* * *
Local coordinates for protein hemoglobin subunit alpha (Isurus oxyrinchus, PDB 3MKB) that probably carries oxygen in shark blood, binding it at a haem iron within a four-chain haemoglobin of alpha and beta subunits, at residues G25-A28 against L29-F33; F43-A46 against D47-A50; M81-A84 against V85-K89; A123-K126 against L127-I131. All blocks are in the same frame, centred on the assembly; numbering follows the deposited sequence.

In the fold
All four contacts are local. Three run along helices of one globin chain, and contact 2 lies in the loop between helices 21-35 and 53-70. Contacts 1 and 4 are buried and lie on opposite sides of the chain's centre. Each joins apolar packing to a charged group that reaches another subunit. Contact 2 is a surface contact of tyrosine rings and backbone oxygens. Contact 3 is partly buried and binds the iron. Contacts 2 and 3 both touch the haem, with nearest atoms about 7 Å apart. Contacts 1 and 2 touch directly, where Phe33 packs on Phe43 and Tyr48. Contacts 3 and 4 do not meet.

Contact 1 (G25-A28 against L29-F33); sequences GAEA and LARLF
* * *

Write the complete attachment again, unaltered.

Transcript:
Local coordinates for protein hemoglobin subunit alpha (Isurus oxyrinchus, PDB 3MKB) that probably carries oxygen in shark blood, binding it at a haem iron within a four-chain haemoglobin of alpha and beta subunits, at residues G25-A28 against L29-F33; F43-A46 against D47-A50; M81-A84 against V85-K89; A123-K126 against L127-I131. All blocks are in the same frame, centred on the assembly; numbering follows the deposited sequence.

In the fold
All four contacts are local. Three run along helices of one globin chain, and contact 2 lies in the loop between helices 21-35 and 53-70. Contacts 1 and 4 are buried and lie on opposite sides of the chain's centre. Each joins apolar packing to a charged group that reaches another subunit. Contact 2 is a surface contact of tyrosine rings and backbone oxygens. Contact 3 is partly buried and binds the iron. Contacts 2 and 3 both touch the haem, with nearest atoms about 7 Å apart. Contacts 1 and 2 touch directly, where Phe33 packs on Phe43 and Tyr48. Contacts 3 and 4 do not meet.

Contact 1 (G25-A28 against L29-F33); sequences GAEA and LARLF